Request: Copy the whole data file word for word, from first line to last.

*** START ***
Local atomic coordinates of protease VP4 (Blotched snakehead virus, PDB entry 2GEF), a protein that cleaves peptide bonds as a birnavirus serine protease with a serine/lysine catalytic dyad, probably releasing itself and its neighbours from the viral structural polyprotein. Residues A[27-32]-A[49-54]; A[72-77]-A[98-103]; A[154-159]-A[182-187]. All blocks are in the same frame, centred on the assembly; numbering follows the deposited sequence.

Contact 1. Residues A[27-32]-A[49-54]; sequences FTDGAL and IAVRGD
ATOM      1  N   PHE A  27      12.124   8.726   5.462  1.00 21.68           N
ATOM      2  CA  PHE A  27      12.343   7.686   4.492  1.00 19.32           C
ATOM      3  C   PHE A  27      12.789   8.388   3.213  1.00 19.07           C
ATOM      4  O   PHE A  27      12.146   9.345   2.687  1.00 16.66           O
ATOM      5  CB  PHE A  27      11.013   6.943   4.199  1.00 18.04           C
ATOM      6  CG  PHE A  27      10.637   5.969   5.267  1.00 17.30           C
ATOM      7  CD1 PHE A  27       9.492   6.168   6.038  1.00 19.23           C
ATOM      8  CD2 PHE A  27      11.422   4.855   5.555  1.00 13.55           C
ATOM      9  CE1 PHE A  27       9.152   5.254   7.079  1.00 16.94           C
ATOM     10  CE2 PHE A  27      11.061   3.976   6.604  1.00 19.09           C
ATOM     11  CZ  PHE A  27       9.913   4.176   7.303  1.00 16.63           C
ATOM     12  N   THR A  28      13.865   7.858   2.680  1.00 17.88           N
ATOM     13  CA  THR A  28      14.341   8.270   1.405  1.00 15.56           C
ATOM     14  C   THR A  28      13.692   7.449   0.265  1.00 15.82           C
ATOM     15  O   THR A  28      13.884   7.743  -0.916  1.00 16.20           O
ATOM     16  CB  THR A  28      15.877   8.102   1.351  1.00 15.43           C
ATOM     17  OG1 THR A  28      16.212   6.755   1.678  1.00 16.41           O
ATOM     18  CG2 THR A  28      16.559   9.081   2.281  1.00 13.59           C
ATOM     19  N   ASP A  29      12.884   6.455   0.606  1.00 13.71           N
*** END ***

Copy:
Local atomic coordinates of protease VP4 (Blotched snakehead virus, PDB entry 2GEF), a protein that cleaves peptide bonds as a birnavirus serine protease with a serine/lysine catalytic dyad, probably releasing itself and its neighbours from the viral structural polyprotein. Residues A[27-32]-A[49-54]; A[72-77]-A[98-103]; A[154-159]-A[182-187]. All blocks are in the same frame, centred on the assembly; numbering follows the deposited sequence.

Contact 1. Residues A[27-32]-A[49-54]; sequences FTDGAL and IAVRGD
ATOM      1  N   PHE A  27      12.124   8.726   5.462  1.00 21.68           N
ATOM      2  CA  PHE A  27      12.343   7.686   4.492  1.00 19.32           C
ATOM      3  C   PHE A  27      12.789   8.388   3.213  1.00 19.07           C
ATOM      4  O   PHE A  27      12.146   9.345   2.687  1.00 16.66           O
ATOM      5  CB  PHE A  27      11.013   6.943   4.199  1.00 18.04           C
ATOM      6  CG  PHE A  27      10.637   5.969   5.267  1.00 17.30           C
ATOM      7  CD1 PHE A  27       9.492   6.168   6.038  1.00 19.23           C
ATOM      8  CD2 PHE A  27      11.422   4.855   5.555  1.00 13.55           C
ATOM      9  CE1 PHE A  27       9.152   5.254   7.079  1.00 16.94           C
ATOM     10  CE2 PHE A  27      11.061   3.976   6.604  1.00 19.09           C
ATOM     11  CZ  PHE A  27       9.913   4.176   7.303  1.00 16.63           C
ATOM     12  N   THR A  28      13.865   7.858   2.680  1.00 17.88           N
ATOM     13  CA  THR A  28      14.341   8.270   1.405  1.00 15.56           C
ATOM     14  C   THR A  28      13.692   7.449   0.265  1.00 15.82           C
ATOM     15  O   THR A  28      13.884   7.743  -0.916  1.00 16.20           O
ATOM     16  CB  THR A  28      15.877   8.102   1.351  1.00 15.43           C
ATOM     17  OG1 THR A  28      16.212   6.755   1.678  1.00 16.41           O
ATOM     18  CG2 THR A  28      16.559   9.081   2.281  1.00 13.59           C
ATOM     19  N   ASP A  29      12.884   6.455   0.606  1.00 13.71           N